April 2, 2010 — -- Some years ago a young woman I knew, a university student, fell into a severe depression and attempted suicide. Her family, startled by what had happened, rallied around her. They brought her home and for the next few months tried to provide her with all the best that medicine, psychiatry, the church and human love could offer. They tried everything, but they couldn't penetrate the dark hole into which she had descended.
Four months later she killed herself. She had descended into a private hell into which nothing on this side of eternity could any longer enter. She was powerless to open up her own soul for help. I suspect that many of the reasons for her depression were not her fault. She didn't will herself into that paralysis, circumstance, wound and bad health put her there. All of us know similar stories.
What's to be said about this? Does our faith have any answers?
There is a particular line in the Apostles' Creed, which is deeply rooted in the Gospels that does throw light, major light, on this issue. It's the phrase: He descended to the dead. Or, in some versions: He descended into hell. What is contained in that phrase is, no doubt, the most consoling doctrine in all of religion, Christian or otherwise. What it tells us is that the way Jesus died and rose opened up the gates of death and of hell itself. What does that mean?
This is not a simple teaching. There are different layers of meaning inside of it. At one level, it expresses a Christian belief (which itself needs much explanation) that from the time of the fall of Adam and Eve until Jesus' death, nobody, no matter how virtuous his or her life might have been, could enter heaven. The gates of heaven were shut and could be opened only by Jesus through his death. There is an ancient Christian homily (now part of the Office of Readings for Holy Saturday) which paints a picture of this as you might see depicted on an icon.
It describes both why nobody could go to heaven before Jesus' descent into the underworld and how Jesus, once there, wakes up Adam and Eve, and leads them through a now open door to heaven. But that's an icon, not a literal picture.
The Gospels insert this into a wider concept. In the Gospel of Mark, for instance, we see that is important that Jesus goes into every dark, taboo place on this planet and take God's light and healing there. Thus Jesus goes into morally taboo places, the single's bars of his time. But he also goes into all other dark, taboo places, particularly into sickness and death. And, for first-century Judaism, there was no place more taboo than death itself. The belief was that human beings were created to enjoy God's presence in this life and not to die. Death was seen as an evil, the consequence of sin, an alienation from God, a place separated from heaven, with no door in between. Hence to say that Jesus "descended to the dead" was the same as saying he "descended into hell.". All of the dead were considered as separated from God.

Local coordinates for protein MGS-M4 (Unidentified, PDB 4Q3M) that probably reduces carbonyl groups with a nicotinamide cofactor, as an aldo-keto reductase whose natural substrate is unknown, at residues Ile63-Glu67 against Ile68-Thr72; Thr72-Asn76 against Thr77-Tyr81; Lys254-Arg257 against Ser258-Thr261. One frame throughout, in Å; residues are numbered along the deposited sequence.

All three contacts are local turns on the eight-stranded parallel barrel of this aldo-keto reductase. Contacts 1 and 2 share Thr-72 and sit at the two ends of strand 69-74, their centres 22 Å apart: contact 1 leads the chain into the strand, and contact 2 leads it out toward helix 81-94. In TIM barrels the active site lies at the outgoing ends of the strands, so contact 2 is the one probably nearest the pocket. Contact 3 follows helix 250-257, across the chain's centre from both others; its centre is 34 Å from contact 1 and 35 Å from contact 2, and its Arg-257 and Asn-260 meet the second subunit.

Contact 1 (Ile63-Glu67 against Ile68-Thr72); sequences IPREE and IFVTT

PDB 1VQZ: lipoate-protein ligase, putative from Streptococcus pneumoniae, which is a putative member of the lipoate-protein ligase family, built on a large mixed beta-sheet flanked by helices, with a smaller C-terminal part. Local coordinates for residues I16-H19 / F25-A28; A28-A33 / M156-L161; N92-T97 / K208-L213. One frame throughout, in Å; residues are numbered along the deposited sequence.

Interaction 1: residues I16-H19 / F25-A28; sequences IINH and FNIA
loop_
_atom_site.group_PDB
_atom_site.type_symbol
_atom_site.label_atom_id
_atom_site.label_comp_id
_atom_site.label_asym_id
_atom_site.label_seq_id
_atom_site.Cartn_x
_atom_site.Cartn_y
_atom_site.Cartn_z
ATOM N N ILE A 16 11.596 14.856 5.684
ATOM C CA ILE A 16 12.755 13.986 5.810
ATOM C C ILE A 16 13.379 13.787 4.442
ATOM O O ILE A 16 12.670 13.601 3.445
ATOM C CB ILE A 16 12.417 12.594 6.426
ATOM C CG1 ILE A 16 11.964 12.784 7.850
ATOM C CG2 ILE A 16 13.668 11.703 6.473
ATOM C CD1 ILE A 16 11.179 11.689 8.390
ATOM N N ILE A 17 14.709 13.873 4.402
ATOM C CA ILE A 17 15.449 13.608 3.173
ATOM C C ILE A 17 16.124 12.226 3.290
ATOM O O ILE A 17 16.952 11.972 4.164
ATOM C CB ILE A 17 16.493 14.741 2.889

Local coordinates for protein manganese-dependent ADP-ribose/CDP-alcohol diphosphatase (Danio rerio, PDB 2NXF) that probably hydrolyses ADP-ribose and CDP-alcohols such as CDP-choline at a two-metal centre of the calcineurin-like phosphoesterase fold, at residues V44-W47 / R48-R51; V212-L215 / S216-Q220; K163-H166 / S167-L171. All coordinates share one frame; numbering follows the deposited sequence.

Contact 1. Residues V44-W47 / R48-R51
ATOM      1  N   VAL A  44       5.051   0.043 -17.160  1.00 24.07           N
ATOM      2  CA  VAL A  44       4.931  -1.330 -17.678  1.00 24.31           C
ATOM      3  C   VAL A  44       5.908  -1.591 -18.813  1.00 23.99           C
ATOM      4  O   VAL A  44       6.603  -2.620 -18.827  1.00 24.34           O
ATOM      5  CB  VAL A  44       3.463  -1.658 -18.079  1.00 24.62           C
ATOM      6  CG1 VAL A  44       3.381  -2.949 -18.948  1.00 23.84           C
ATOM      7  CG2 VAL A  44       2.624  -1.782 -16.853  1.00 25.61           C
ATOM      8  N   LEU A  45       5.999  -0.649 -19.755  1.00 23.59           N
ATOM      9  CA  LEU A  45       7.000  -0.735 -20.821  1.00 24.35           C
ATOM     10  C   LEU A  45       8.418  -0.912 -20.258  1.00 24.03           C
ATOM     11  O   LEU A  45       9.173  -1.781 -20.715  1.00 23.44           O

One of our major beliefs about Jesus is that, by entering death, he precisely entered this underworld, this Sheol, this place of separation and alienation, this "hell," and, once there, breathed out God's light and healing in the same way as, in John's Gospel, he went through doors that were locked by fear and breathed out peace and forgiveness. By going through locked doors and breathing out peace, he both descends into hell and opens up the gates of heaven.
And this is not something abstract, a creedal statement to be believed. It is still happening. There are many forms of death, Sheol, the underworld, hell. Suicidal depression, incurable bitterness, a wound so deep it can never heal, helplessness inside of a life-destroying addiction, a beaten and crushed spirit, an alienation too deep and long-standing to be overcome, any of these can leave us huddled in a locked room, in some underworld, in some private hell, too weak to open the doors that lead to love and life. The gates of heaven close for many reasons.
That was the case for the young woman described above who killed herself. She was in Sheol. But, I don't doubt for a second, when she woke on the other side Christ came through her locked doors, stood gently inside of her private hell, and breathed out peace.
In that ancient homily describing Jesus' descent into hell, as Jesus wakes up Adam he says to him: I did not create you to be held a prisoner in hell. ... Arise, let us leave this place! No doubt this is what Jesus said too to this young woman, and then he opened the gates of heaven for her just as he once opened those same gates for Adam and Eve.
Ronald Rolheiser, a Roman Catholic priest and member of the Missionary Oblates of Mary Immaculate, is president of the Oblate School of Theology in San Antonio, Texas. He is a community-builder, lecturer and writer. His books are popular throughout the English-speaking world and his weekly column is carried by more than 90 newspapers worldwide. His Web site is: www.ronrolheiser.com